Happy Childhoods

A couple of questions to consider:

What constitutes a happy childhood?

Did you have one?

How many people in the world have happy childhoods?

I was recently talking to someone who believes that he had an unequivocally happy childhood and that, moreover, “most people” have a happy childhood.

I said I probably didn’t. That is, I was happy some of the time, and I was certainly lucky compared to many millions of people on earth. But, seriously and honestly, I couldn’t say my childhood was happy overall. My household was too tense, too many people were mad or miserable at any particular time, and I was usually anxiously observant, trying to predict the next explosion or worrying about the last one.

Furthermore, I believe that since 80% of the world’s population earns less than $10 a day, most of the children of the world are not having a happy childhood. That is, they’re way worse off than I was, in that they’re likely hungry and thirsty a lot of the time and have little access to education and other advantages in life.  About half the world’s population lives in what is called “absolute poverty,” on less than $2.50 a day. (These dollar amounts, by the way, refer to buying power. You can’t use that “But it buys so much more in their country” argument.)

I know that people who are poor can have happy lives. That is, while doing without material goods, they can enjoy their families and their work. But lacking food, water, healthcare, shelter, and meaningful work precludes happiness. Moreover, living in dire poverty frequently also implies violence and humiliation and danger.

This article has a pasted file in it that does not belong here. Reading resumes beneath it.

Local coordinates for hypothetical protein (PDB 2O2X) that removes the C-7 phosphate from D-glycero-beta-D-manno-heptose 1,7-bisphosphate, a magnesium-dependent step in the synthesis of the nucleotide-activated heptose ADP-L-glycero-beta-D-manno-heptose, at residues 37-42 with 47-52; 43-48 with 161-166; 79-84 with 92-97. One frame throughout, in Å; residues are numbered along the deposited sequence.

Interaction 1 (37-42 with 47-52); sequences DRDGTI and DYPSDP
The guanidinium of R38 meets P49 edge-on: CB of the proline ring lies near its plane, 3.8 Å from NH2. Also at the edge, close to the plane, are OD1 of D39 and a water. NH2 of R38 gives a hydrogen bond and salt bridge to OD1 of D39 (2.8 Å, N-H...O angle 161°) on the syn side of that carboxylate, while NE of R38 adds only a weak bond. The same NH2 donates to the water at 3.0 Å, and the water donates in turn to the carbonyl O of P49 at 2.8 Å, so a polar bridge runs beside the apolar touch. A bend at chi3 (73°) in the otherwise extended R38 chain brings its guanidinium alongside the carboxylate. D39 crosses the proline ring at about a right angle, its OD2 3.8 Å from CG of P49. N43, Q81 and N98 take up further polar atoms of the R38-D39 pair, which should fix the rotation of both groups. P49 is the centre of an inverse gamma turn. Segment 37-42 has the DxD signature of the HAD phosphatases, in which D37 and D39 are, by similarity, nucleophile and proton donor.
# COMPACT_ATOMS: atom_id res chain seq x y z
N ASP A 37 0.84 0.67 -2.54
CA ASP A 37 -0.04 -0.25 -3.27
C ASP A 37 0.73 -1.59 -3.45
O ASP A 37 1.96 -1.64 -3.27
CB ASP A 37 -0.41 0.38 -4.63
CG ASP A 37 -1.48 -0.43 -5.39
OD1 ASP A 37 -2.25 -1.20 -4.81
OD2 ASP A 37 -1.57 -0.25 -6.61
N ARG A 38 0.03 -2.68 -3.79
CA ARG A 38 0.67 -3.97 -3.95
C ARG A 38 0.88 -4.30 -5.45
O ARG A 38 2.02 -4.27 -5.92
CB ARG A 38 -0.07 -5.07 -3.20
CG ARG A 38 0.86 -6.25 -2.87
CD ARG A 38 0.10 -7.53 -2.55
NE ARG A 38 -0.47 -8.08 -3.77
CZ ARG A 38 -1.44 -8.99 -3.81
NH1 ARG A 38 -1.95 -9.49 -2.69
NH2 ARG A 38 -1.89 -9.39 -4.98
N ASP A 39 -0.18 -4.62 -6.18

My happy childhood guy disagreed. While compassionate toward people suffering from malnutrition, war, and extreme poverty, he stuck to his argument that “most people” are happy and had a happy childhood.

I know it’s a stupid argument, because who can even define “happy”? I still want to know what you think, either about your own childhood or everybody else’s. Let me know.

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14 Responses to Happy Childhoods

  1. Kathy says:

    True, nobody’s all happy, and rarely is anyone all not-happy. I had happiness in my childhood. But there are people who say unequivocally, like Joanne, that they had a happy childhood. I can’t say that, and don’t believe it’s because I’m generally a pessimist. I’m happier as an adult than I was as a child–maybe that’s a useful criterion.

  2. Kathy says:

    A couple of other questions arise. Is it good to be so blissful that you are ignorant of the wide world and all its troubles? (I’m not saying this, but you suggest its possibility, Joanne.) I also wonder if you feel nostalgic (painfully so) about the happiness of your childhood. Maybe the rest of life never measures up?

  3. Lisa Marin says: